Saturday, August 16, 2014

Not Quite Paradise: A Sojourn in Sri Lanka by Adele Barker

(April 2010) We usually take it for granted that living in a foreign country changes us—sometimes profoundly and sometimes superficially—and we usually develop strong feelings for the foreign country and for the total expatriate experience. The memories of that place can remain in frozen in time, even as the country itself changes at the normal pace of human history. Sometimes gigantic forces speed up the pace of change, and the place we remember is no longer there.

In 2001, Adele Barker and her teenage son went to Sri Lanka to experience a different life and culture. Ms. Barker taught Russian Literature at the University of Peradeniya and shares insights into the thinking of her students in addition to the individuals who help her at home (against her initial insistence not to hire servants, which she explains well in the book). The first part of the book is a fascinating and satisfying portrayal of local culture, food, flora, and fauna—encounters with ants, monkeys, the forest and jungle. We also learn something of the political history, colonialism, insurrections, bloody massacres, uneasy peace and prolonged civil war. There is a sense that an overwhelming amount of life and death is packed onto this small island.

The first part of the book closes with the reluctant goodbyes and hopeful promises to return someday as Ms. Barker heads back to the U.S. (her son having preceded her due to school considerations). This would have been the end of an informative and heartfelt memoir of one of the world's unique places.

Then, on December 26, 2006, the tsunami struck. "People remembered the wave as being black. Someone I know described it as a black cobra. What the wave brought with it was the bottom of the ocean, the silt, the sand, the plastic bottles, plastic lunch wrappers, pieces of metal, and everything that people had aimlessly thrown into the sea over the years." In a span of ten minutes, coastal villages in many places were obliterated by the waves swamping the buildings and then sucking everything out to sea.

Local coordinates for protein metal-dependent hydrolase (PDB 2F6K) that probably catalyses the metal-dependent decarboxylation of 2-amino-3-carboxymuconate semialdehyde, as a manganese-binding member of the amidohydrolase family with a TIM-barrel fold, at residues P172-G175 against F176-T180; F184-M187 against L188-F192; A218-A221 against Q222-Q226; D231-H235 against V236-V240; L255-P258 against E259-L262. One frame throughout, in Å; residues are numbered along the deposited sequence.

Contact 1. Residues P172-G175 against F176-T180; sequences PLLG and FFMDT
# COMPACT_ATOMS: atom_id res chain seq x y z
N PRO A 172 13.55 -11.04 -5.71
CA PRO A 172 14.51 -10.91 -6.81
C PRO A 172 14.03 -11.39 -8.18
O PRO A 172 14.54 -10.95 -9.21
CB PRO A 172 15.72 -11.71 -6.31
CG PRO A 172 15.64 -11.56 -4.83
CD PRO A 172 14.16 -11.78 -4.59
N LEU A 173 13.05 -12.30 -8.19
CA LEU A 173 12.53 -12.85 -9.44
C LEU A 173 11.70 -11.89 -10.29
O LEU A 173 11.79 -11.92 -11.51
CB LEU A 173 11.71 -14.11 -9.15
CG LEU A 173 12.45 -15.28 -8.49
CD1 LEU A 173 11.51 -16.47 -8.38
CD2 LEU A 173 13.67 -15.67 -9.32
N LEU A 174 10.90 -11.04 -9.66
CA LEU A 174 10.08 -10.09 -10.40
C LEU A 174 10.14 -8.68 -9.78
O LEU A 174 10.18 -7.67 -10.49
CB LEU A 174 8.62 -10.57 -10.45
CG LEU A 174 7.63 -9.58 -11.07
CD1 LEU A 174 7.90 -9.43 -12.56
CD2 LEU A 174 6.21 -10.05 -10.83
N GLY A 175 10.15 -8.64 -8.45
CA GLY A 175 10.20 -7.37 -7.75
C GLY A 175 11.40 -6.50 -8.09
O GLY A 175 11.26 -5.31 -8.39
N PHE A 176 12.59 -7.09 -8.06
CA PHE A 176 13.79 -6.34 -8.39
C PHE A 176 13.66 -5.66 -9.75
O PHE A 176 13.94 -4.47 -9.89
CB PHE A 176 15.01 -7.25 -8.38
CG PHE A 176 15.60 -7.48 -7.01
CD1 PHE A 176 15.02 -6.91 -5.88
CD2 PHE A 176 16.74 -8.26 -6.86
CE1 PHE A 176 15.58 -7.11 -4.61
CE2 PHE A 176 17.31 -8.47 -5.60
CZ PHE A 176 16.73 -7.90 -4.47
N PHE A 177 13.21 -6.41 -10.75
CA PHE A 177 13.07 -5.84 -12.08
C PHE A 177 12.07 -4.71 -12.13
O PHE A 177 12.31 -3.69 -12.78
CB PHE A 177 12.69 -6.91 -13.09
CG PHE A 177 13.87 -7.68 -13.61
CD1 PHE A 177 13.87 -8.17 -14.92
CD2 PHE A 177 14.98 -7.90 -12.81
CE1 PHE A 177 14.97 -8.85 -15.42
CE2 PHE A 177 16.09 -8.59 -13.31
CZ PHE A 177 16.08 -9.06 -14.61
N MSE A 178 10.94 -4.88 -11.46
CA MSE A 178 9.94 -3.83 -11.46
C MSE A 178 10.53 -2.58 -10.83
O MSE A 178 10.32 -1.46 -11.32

Watching the television reports and receiving distressing phone calls from friends on the island, Ms. Barker was compelled to go back to Sri Lanka to see for herself. What follows is a collection of first-hand observations of some of the best and worst efforts of administering disaster aid from around the world as she interviews people along her journey. Political warfare seems to escalate. People seem trapped between the powers of nature and the struggles of armed extremists. Sri Lanka has one of the highest suicide rates in the world. Against a milieu of escalating fighting, Ms. Barker discusses literature with her students—one feels the obscenity of violence against the struggle for peace and dignity.

Finally, it is time to leave again. "Going and coming, madam?" This time the answer is "No, just going."

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